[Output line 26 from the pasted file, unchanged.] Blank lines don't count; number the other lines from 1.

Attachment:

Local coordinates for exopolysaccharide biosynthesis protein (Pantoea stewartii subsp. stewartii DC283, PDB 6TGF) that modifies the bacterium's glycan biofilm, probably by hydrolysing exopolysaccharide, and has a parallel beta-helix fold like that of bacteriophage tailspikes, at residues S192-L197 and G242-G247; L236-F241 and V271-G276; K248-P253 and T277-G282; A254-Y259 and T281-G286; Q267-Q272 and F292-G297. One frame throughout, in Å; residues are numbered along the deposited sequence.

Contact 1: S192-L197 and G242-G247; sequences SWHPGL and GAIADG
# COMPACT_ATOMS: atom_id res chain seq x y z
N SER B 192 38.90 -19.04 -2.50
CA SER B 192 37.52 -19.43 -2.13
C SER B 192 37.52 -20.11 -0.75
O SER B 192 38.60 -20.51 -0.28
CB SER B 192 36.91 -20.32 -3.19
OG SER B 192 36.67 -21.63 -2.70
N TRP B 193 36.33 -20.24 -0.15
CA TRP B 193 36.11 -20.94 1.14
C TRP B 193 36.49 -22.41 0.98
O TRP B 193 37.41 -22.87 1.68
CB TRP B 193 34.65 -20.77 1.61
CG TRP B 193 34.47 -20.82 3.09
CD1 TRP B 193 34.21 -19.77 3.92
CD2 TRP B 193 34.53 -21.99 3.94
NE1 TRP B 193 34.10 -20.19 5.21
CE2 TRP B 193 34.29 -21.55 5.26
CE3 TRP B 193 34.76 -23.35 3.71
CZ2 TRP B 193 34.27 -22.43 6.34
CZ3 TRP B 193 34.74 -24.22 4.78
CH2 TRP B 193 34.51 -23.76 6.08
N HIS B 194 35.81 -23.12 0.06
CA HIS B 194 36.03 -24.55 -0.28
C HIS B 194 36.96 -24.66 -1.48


C HIS B 194 36.96 -24.66 -1.48